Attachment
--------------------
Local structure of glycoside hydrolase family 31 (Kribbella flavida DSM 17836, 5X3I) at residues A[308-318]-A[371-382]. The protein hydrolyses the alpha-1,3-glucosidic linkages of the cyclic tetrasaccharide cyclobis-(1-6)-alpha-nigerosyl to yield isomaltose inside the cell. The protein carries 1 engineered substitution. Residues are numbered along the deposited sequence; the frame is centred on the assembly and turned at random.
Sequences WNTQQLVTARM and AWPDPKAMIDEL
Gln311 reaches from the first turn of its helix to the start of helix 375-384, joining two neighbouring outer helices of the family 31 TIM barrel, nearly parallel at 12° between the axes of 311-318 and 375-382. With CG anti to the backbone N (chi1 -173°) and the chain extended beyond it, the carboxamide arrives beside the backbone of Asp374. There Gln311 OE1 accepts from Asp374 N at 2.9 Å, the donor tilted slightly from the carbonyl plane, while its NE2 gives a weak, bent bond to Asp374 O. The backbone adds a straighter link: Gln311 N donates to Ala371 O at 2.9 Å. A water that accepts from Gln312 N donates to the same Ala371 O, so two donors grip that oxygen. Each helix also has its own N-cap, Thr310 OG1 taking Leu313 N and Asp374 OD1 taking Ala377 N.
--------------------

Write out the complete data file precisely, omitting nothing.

Local structure of glycoside hydrolase family 31 (Kribbella flavida DSM 17836, 5X3I) at residues A[308-318]-A[371-382]. The protein hydrolyses the alpha-1,3-glucosidic linkages of the cyclic tetrasaccharide cyclobis-(1-6)-alpha-nigerosyl to yield isomaltose inside the cell. The protein carries 1 engineered substitution. Residues are numbered along the deposited sequence; the frame is centred on the assembly and turned at random.
Sequences WNTQQLVTARM and AWPDPKAMIDEL
Gln311 reaches from the first turn of its helix to the start of helix 375-384, joining two neighbouring outer helices of the family 31 TIM barrel, nearly parallel at 12° between the axes of 311-318 and 375-382. With CG anti to the backbone N (chi1 -173°) and the chain extended beyond it, the carboxamide arrives beside the backbone of Asp374. There Gln311 OE1 accepts from Asp374 N at 2.9 Å, the donor tilted slightly from the carbonyl plane, while its NE2 gives a weak, bent bond to Asp374 O. The backbone adds a straighter link: Gln311 N donates to Ala371 O at 2.9 Å. A water that accepts from Gln312 N donates to the same Ala371 O, so two donors grip that oxygen. Each helix also has its own N-cap, Thr310 OG1 taking Leu313 N and Asp374 OD1 taking Ala377 N.